It’s not quite a global epidemic, but it’s certainly an addiction for many. For over-scheduling our lives begins at an early age indeed, from playdates to sports teams to extra-curricular programs to weekend social engagements. And when we become adults, tethered by our phones and email to a demanding 24-hour a day society, it only gets worse. It’s so bad, in fact, that we’ve even invented toys now whose sole purpose is to fidget for us, and nonsensically enough we advertise them as “anti-anxiety” spinners.
All of which is why the current halt to most forms of social interaction came as a full stop indeed, almost like throwing a car into reverse while going 65 miles per hour. Centuries ago, however, the psalmist told us to “Be still and know that I am God.” (Psalm 46.10) And the Hebrew word in that verse comes from a root verb meaning among other things to “relax and sink down.” In Judges 9.19, for instance, it refers to a day “drawing to a close.” In Isaiah 5.27, we read of dry grass “collapsing” into a flame. And in Nehemiah 6.9, the same verb is used to speak of hands “getting too weak” for the work and dropping to our sides.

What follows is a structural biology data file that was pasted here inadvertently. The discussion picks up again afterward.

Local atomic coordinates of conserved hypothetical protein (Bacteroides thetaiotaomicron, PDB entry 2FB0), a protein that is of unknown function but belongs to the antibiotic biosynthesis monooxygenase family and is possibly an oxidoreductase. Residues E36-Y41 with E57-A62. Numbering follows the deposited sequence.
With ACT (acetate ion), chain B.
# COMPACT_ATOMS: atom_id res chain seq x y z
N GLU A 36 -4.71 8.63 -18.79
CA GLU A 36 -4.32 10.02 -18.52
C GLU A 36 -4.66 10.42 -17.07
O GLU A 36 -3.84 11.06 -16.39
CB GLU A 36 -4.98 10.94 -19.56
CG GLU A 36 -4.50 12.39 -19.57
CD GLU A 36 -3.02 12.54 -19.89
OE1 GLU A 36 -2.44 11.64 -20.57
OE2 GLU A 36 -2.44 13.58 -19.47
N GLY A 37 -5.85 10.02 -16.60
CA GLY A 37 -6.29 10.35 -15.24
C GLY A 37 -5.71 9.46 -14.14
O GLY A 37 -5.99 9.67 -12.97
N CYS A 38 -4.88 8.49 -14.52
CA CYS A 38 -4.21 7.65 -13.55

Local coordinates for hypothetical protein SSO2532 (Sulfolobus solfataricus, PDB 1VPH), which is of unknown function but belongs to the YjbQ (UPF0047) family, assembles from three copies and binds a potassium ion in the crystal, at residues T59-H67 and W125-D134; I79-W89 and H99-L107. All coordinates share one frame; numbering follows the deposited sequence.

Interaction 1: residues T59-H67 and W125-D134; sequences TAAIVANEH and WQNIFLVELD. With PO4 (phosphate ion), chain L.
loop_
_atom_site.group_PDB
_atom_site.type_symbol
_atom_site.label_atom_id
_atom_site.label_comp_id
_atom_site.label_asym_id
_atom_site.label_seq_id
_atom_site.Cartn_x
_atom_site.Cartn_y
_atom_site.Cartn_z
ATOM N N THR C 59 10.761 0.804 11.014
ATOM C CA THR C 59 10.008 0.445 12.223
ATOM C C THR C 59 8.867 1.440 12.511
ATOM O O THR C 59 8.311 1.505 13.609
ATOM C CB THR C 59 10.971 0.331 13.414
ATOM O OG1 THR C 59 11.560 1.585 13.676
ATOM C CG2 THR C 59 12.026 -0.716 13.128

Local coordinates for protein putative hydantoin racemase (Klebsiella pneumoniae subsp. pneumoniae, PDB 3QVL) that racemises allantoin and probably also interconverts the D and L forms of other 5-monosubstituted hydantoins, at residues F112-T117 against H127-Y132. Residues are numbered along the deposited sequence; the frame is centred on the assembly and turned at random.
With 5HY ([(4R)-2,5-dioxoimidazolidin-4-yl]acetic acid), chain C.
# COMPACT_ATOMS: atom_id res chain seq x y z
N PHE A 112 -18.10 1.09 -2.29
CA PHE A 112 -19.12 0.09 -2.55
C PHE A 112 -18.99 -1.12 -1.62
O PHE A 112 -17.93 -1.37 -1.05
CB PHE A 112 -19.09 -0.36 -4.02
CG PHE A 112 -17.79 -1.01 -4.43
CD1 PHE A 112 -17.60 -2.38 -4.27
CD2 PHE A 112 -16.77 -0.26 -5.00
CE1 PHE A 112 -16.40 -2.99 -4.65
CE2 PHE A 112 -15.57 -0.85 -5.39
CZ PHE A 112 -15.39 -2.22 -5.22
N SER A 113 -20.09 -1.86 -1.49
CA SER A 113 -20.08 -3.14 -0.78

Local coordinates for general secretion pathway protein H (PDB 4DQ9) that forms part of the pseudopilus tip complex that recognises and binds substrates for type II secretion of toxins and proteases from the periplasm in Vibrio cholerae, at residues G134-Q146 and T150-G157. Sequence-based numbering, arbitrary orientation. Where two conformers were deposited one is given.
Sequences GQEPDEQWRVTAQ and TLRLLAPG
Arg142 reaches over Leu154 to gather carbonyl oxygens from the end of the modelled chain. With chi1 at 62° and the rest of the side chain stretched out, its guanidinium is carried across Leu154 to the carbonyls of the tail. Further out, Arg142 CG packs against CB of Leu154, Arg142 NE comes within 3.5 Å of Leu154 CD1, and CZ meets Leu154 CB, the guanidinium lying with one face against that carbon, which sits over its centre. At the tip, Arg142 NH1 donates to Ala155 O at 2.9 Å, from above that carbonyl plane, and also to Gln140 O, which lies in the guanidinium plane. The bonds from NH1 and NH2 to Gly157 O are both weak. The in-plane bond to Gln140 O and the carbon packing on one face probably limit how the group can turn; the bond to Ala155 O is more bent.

Or in other words, to be still is to “cease and desist” from whatever we’ve been hammering at, worrying about, or yes, fidgeting over, and instead simply to sink into a state of sweet surrender. All so that we may remember just exactly who God is. Eugene Peterson’s winsome paraphrase, The Message, renders this verse in fact by saying, “Step out of the traffic! Take a long, loving look at me, your High God, above politics, above everything.”
And perhaps in this season of social distancing and self-quarantines, that might be a good idea for each of us as well. For rather than lament the enforced slow-down in our lives, could it be that this season can become a gift from God to enable us to rediscover the One who really matters? For when you throw away your appointment book, all of sudden you may just have more time for the Lord who made us and who from the moment of our birth has dearly wanted to be a part of our lives.
Take this time to renew your relationship with the Lord, thus. For when we are ready–or forced–to stop fidgeting and be still, we may be amazed at what the days can bring.